When asked, however, he could not point to an individual summit accomplishment that would help recession-battered Americans beyond general points such as fighting protectionism and making the global economy work together.
"This is not a panacea, but it is a critical step," Obama said.
He declined to specify where the White House compromised, saying the final communique reflected a consensus of world leaders.
"Each country has its own quirks or issues that a leader may decide was really really important," Obama said.
He said he was committed to "forging a consensus instead of dictating our terms" and argued that the United States acting alone would only be "halfway effective, not even half."
Protests continueAs leaders met in the Docklands, a former shipping area on the Thames river that was redeveloped as an international business center, protesters staged a second day of demonstrations.
Police were out in force, swarming the east London riverside site as small groups of demonstrators protested world poverty and climate change. A French daredevil scaled a London insurance building to unfurl a banner, entertaining people on the ground.
Outside the summit venue, dozens demonstrated with signs that read "Stop Ethiopia from Starving."
Other protesters sat and played a giant Monopoly game near the London Stock Exchange.
"The question is of course who has got the monopoly? It is fairly obvious the G-20 are the global financial elite," said protester Clare Smith, 27.
More than 110 people have been arrested, most of them Wednesday, when some protesters broke into the Royal Bank of Scotland building and vandalized the Bank of England building.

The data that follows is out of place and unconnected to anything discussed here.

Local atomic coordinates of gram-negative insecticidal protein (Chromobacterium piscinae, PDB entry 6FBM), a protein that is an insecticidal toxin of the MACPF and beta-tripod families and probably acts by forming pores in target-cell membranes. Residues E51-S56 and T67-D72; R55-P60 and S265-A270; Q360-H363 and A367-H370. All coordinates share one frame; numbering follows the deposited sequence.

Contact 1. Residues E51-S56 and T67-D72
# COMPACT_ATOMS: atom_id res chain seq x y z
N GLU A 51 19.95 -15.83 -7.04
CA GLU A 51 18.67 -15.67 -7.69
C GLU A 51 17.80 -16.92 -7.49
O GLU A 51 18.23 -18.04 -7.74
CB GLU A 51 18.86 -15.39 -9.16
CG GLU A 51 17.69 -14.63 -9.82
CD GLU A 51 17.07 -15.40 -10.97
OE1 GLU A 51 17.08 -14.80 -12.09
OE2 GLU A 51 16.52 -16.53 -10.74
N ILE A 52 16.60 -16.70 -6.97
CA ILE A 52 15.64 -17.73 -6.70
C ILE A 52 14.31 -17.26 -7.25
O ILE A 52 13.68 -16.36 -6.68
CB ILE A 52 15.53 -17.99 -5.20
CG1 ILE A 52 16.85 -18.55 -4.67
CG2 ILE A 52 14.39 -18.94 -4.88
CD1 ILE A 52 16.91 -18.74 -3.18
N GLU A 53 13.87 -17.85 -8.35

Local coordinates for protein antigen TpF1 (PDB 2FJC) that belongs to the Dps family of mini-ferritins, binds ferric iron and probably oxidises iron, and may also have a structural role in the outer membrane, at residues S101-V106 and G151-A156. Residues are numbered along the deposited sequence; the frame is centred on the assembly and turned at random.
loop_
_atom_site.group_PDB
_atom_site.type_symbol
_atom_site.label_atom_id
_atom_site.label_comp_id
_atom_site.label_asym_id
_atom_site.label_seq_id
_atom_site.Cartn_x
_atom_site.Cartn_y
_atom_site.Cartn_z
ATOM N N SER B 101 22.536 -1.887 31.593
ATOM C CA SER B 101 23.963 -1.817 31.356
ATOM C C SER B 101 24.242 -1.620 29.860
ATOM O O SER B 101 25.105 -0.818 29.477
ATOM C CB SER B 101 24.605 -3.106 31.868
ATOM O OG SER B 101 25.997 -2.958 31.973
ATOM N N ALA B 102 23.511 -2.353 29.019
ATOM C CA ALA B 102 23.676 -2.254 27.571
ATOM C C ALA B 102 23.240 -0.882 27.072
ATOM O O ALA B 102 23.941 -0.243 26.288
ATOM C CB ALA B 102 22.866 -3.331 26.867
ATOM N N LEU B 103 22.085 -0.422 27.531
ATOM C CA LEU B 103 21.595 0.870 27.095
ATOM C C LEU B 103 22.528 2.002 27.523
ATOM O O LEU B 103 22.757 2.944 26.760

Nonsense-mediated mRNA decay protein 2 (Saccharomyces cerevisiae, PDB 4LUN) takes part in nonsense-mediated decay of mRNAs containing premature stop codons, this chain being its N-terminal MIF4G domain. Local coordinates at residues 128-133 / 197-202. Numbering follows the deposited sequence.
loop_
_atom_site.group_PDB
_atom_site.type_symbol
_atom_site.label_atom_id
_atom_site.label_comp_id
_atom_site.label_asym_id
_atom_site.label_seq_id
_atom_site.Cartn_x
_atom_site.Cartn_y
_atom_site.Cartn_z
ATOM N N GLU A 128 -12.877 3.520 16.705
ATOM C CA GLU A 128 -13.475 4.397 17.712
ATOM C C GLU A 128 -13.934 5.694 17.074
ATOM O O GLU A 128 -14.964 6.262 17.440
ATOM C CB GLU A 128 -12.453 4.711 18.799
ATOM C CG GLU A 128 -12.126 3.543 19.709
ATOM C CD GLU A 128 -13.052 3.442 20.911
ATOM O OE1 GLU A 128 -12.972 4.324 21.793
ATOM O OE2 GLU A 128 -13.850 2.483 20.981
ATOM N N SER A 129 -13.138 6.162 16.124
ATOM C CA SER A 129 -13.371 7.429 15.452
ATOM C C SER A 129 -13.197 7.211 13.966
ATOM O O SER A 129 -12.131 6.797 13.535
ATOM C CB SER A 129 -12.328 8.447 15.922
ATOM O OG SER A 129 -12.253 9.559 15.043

On his weeklong European trip, meanwhile, Obama also met privately with other heads of state on the sidelines of the summit.
He said he had had productive talks with leaders of Russia, China, Great Britain and India, on topics that included ways to "reduce the nuclear threat" throughout the world. He called for a coordinated response to North Korea's plans to launch a multistage rocket in the coming days.
Earlier Thursday, Obama and South Korean President Lee Myung-bak agreed on a need "for a stern, united response from the international community" in light of North Korea's efforts toward a threatened satellite launch, and the White House announced that Lee would visit Obama in Washington on June 16.
Officials said the two leaders also discussed a free-trade pact between the countries that would slash tariffs and other barriers to trade.
Obama has hinted he might seek to renegotiate a 2007 deal between South Korea and the U.S. that was hammered out under former President Bush but that legislators in the two countries failed to ratify amid opposition from farmers and labor groups.
Obama also met on Thursday with Indian Prime Minister Manmohan Singh to discuss, among other things, how to work together to curb the threat of terrorism emanating from India's neighbor, Pakistan.
Obama said it "may make sense to create a more effective dialogue between India and Pakistan."
Obama wouldn't declare that the steps the G-20 took would prevent a deeper recession.
"In life there are no guarantees; in economics there are no guarantees," he said.
The G-20 leaders also said that developing nations — hard-hit and long complaining of marginalization — would get a greater say in world economic affairs. They said they would renounce protectionism and pledged $250 billion in trade finance over the next two years — a key measure to help struggling developing countries.
The leaders also agreed to new rules on linking executive pay to performance, Brown said.